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    • Heh. There’s a survey floating around that purports to quantify how much of a sheltered, elitist bubble you live in WRT rural, blue-collar culture. One of the questions has ten TV shows, obviously picked to be five on each side of the question. I’ve never watched an episode of any of the ten.

      I’m still wondering why not having personally owned a pickup truck is that big a deal, though.

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      • Well, see, when you have to ford rivers in your truck, you’d rather have it be a truck instead of a car because it might just be a lil’ high…
        (Pickups are nearly mandatory some places).

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  2. Don’t know about today. Found my wife (of 36 years in August) and her Masters degree at Bell Labs when I was working there. At that time, there was a huge rash of Labs people marrying each other. All of the couples that we were friends with in that group that we’ve kept in touch with are still married.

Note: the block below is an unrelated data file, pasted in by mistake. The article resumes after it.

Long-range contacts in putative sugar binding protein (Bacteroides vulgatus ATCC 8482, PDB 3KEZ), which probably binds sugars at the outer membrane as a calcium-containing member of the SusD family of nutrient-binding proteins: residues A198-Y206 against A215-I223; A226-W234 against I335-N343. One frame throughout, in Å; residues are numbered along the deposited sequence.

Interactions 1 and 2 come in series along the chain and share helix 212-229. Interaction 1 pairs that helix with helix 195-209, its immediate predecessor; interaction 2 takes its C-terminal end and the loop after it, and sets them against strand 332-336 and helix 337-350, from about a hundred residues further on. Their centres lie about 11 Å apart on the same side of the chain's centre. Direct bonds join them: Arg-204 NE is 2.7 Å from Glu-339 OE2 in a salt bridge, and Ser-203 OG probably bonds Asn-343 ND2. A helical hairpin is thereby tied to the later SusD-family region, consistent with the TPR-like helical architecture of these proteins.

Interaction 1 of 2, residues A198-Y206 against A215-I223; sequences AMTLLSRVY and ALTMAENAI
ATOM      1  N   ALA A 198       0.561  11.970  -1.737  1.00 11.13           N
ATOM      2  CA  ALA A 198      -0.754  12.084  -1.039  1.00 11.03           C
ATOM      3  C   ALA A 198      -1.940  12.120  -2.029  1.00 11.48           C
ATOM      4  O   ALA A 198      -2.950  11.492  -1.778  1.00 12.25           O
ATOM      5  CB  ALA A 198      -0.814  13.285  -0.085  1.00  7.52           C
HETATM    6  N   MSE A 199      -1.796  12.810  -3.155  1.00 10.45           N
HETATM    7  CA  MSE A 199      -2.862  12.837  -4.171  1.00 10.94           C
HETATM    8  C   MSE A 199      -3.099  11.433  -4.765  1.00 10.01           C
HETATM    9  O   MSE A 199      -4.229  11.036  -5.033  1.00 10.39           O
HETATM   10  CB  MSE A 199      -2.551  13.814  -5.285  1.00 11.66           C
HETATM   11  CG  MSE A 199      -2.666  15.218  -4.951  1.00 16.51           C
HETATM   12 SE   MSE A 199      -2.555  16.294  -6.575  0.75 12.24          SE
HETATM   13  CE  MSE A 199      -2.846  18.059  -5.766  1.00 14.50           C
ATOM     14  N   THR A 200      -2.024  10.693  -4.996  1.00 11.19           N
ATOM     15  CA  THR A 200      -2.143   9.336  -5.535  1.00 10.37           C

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  3. I am going to echo Lee’s criticisms of the Downton article. Conservatives would be up in arms if Rachel Maddow talked with Chris Hayes about why conservatives liked Sons of Anarchy. The article generally seemed like bad pop psychology and trying too hard.

    Also the article is three years old. Why post?

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      • I am much less inclined to be generous to Jew-hatred coming from academics or college students. If conservative college students or a student government or professor said something homophobic or racist against people of color or misogynistic than people would be screaming for blood. Well, I say it is time to call a spade a spade with Jew-hatred to. These people are anti-Semites and they deserve to be treated as such. They deserve no more generosity than a Neo-Nazi.

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        • If I may, I’d like to ask a quasi-hypothetical question that will touch on some tricky topic and which I will do my best to be thoughtful about and I hope others can do that in return.

          It seems reasonable to consider how a person’s identity (or various aspects of their identity or various identities within one person) can impact their understanding of the world. And provided this person has power, it seems reasonable to consider how their identity and understanding of the world influence how they wield that power. And when many/most of the people in power all have the same or similar identities, giving them the same or similar worldviews, it seems reasonable to consider whether that power is off-balanced some how.